drone

Two forms of warfare dominated the battlefields in the early years of the 21st century.

Drones – remotely piloted vehicles – commoditized the battlefield. Guided by operators hundreds or even thousands of kilometers away, these drones removed the risk of death from battle, while still accomplishing the objectives set by their military – or, later, corporate – superiors.

Insurgents – small bands of irregular but highly trained fighters – could blend into the civilian population, using cities as cover, vanishing into the crowds. With limited numbers and firepower, insurgencies quickly learned to do whatever was necessary to win an asymmetric war – including sacrificing themselves in suicide attacks.  By the middle of the century, a synthesis of these two forms emerged.

Human drones. Corpses, reanimated and augmented by cybernetic implants, and guided by elite teams of remote operators. Anyone could be killed and turned into the perfect weapon, a bespoke killing machine optimized for a particular situation, a particular target.

Ideal, disposable weapons for the shadowy corporate conflicts and geopolitical chaos of the mid-21st century. The operators of these drones reminded themselves that however human their tools seemed, they were just meat machines.

Drones.

In drone, one player plays the drone – a cybernetically reanimated corpse, memory erased, designed for the mission at hand.

Three other players are the operators – remote console jockeys, there to guide the drone through its assignment, and keep it under control. Both sets of players draw their actions from the same pool of dice, forcing them to work together – and as the game progresses, the dice pool gets tighter and the hostile Gamemaster gets more firepower to throw at them.  It’s a collaborative cyberpunk dystopian psychodrama – with lots of guns.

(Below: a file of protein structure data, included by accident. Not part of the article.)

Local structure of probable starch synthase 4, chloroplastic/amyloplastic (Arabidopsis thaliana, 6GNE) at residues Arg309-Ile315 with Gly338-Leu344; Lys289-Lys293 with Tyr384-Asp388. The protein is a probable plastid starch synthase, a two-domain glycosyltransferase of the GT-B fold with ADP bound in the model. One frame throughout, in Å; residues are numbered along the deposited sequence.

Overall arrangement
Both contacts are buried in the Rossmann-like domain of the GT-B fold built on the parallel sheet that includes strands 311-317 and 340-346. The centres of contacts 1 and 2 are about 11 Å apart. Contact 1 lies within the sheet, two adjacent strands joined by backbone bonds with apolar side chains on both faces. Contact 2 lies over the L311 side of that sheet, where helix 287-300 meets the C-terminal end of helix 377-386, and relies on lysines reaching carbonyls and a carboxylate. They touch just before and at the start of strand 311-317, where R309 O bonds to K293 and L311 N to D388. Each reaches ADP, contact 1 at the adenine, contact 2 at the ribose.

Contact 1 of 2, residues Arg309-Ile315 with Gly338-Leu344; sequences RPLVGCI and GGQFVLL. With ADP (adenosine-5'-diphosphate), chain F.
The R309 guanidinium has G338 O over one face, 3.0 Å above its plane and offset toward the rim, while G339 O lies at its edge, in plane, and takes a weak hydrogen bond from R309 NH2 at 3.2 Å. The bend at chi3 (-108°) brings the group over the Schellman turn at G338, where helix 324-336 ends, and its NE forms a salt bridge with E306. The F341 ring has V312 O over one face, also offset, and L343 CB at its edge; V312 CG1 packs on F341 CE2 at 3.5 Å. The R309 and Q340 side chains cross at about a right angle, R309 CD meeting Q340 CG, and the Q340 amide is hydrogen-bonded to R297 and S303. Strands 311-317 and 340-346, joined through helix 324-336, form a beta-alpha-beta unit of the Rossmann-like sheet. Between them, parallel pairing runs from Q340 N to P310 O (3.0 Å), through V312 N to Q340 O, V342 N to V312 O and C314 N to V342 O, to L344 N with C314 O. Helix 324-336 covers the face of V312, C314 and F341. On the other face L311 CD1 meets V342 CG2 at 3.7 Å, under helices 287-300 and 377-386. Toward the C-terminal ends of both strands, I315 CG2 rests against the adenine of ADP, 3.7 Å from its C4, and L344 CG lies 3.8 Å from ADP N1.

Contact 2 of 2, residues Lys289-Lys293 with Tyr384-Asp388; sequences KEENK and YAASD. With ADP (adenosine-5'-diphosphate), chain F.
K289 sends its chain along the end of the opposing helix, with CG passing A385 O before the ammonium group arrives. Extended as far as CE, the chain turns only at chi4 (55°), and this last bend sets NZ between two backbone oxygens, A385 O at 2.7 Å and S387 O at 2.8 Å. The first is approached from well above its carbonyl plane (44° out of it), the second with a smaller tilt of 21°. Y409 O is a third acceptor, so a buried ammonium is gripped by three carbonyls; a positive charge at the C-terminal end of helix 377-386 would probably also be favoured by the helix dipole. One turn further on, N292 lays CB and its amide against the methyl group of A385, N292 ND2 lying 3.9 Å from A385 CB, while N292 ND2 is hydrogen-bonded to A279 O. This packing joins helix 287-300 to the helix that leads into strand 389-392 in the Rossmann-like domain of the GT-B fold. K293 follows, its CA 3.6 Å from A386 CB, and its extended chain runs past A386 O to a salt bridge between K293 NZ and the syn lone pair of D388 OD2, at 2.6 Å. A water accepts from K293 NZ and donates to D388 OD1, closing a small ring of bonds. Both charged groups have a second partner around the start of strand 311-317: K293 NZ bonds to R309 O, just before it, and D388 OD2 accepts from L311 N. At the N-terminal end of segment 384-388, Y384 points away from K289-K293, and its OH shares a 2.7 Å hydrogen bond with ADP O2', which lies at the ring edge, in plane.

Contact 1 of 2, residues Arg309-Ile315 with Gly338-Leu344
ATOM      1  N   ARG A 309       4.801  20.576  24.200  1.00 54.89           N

Status: In playtesting

3 Responses to “drone”

  1. Tim says:

    Will this just be one shot games or is there a possibility of campaign play? What about multiple teams working together?

    • Gareth Ryder-Hanrahan says:

      Each mission is self-contained, but you could run a linked series. Operator teams are pretty fluid, so you could have the two players play the same Operators as last time, and have the Drone player and one Operator player swap roles each time.

      Multiple teams aren’t an option I’ve yet explored; there are rules for two drones/three operators in the playtest draft, though.

  2. ruemere says:

    (hopefully a valid tangent)

    What would be a source of in-game satisfaction for the players?

    In case of more typical RPG it’s about characters of differing skill sets solving challenges and roleplaying their individualities. Here you have a team of professionals, with personalities subdued by intensity of their task, doing a constant brainstorm. However, it’s never a Star Trek-level crew where members of a team can and do act separately, because in this game it looks like it’s about a team that vies for control over a single body…

    For example, as cool as the premise sounds, and I really like the dark vibe, both Nick of Time (http://www.imdb.com/title/tt0113972/) and Killer7 (https://en.wikipedia.org/wiki/Killer7) are one-man shows. Replacing protagonists with team-managed drones would probably switch the focus of the experience from working on a mission to resource management.

    So, here is the question rephrased, what is the intended appeal, a selling point for the players, for this concept?

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